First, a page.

Trying to summarize: the people who say a few million doesn't go far in Silicon Valley are right. It eliminates various problems (and I do sympathize with those with financial difficulties), but otherwise hasn't changed much for me. (Or maybe I'm just using it wrong.)
i was trying to overestimate taxes (so that the reported annual income, if anything, would be less than actual annual income) and use a nice round number so i didn't have to use a calculator.
i know it's (15,30), but i can't rememeber if it's just 18% or something more like 25%. and since i am efficient (read: lazy :), i just overestimated to 30% instead of wikipedia-ing.
Berkshire Hathaway is willing to guarantee you a $205,000 annual income from that sum in an annuity, which is not a bad deal at all, but it's not 'never worry about money again', it's just a really nice salary, and would be substantially depleted in the case of any inflation at all.
I'll put it another way: Maybe it's not 'never worry about money again'—people are prone to worrying, after all—but $6MM is more than the lifetime earnings of the vast majority of Americans.
If you can't make it on more than what nearly everyone else will ever see in their entire lives, that's your problem.
You'd be 37 years older and making less than 1/4 of the income, adjusted for inflation.
BH annuity is not a bad deal, but losing 2% of your income a year will sound tolerable until about year 5... =)
If you retire mid-twenties on $5M, there's no way you'd make it through 70 on that, if you did nothing else active (read: risky) to increase your income.
Follow the thread UP, and you'll see it's the core of the conversation - as to whether one can live off of 6MM for the rest of your life. I call "ceasing working and living on the money you made previously" retirement, you can call it what you like.
If you can earn more, great. But the chances are exceedingly low to begin with.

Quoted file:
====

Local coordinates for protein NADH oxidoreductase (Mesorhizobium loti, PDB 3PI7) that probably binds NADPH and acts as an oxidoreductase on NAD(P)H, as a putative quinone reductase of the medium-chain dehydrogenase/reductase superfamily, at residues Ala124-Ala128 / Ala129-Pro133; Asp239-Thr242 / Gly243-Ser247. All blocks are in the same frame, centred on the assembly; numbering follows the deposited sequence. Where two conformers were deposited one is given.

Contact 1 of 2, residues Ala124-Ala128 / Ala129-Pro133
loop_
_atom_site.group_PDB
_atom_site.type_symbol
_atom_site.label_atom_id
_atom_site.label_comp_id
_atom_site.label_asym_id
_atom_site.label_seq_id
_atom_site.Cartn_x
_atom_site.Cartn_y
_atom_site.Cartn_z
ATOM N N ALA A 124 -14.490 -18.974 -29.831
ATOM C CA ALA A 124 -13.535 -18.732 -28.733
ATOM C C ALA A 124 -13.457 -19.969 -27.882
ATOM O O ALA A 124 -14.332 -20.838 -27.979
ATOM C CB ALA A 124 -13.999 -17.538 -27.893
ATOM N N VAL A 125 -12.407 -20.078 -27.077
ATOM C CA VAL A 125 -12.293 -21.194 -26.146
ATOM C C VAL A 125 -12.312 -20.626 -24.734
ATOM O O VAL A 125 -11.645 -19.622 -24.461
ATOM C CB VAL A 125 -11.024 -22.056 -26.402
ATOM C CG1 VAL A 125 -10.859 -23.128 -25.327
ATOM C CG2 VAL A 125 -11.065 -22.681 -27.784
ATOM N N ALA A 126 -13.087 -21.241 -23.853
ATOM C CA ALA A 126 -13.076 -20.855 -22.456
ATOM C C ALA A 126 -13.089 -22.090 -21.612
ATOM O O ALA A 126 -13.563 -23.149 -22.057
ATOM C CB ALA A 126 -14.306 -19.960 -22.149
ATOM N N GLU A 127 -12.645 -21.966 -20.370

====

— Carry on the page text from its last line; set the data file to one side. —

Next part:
I don't think people understand how to not waste money any more.
$18k/yr in most major US cities probably implies:
* Subsistence diet
* Dependence on small selection of rental properties
* Extremely poor access to health care
* Dependence on informal "gratis" child care
* Near perfect job attendance
I call these out not to make the boring "gnash our teeth about the lives of the poor" case, but rather the suggest that your ability to care for a family on 18k/yr in a US metro is counterfeit: you can do it until you:
* Are ever hospitalized
* Lose your free child care
* &c ...
... at which point bang you're bankrupt. I think a lot of people who think they are getting by with low incomes are actually playing a kind of sick inverted Martingale betting strategy against life.
I think with wise spending and decent investments I could easily make that amount last my entire life and have quite a bit to give away at the end.
I wonder what percentage of users are generally fake and how much some startups goose this number. Maybe adding in 5% worth of fake users increases an acquisition price. I'd imagine it varies by the type of app (CRM, social, etc) but that you'd probably have to get your next funding from the Salvation Army if/when you get caught.
CEOs have been invited to conferences to speak about their "sudden rapid growth." They never admit they are cheating. You can usually tell who does it because their traffic will abruptly stop once they realize the 100,000 one-time-login users in Singapore aren't virally spreading or clicking on ads.
Flaptor (the name of the company, IndexTank was the product) was a search consulting company five years before becoming a startup. I know, I was there.
But honestly, that sort of stuff rarely gets transcribed into Internet ink.
As soon as the smart money that's currently focused on VC finds decent returns in other, less risky investment vehicles, the VC money train will stop. It's just a matter of time.
I disagree completely on Facebook becoming a billion dollar company without VC. VC funding is what allowed Facebook to monetize much later and gain huge cash reserves by selling tiny portions of equity at extremely high valuations.
Having been through this exact process, I can assure you that this is how it really works.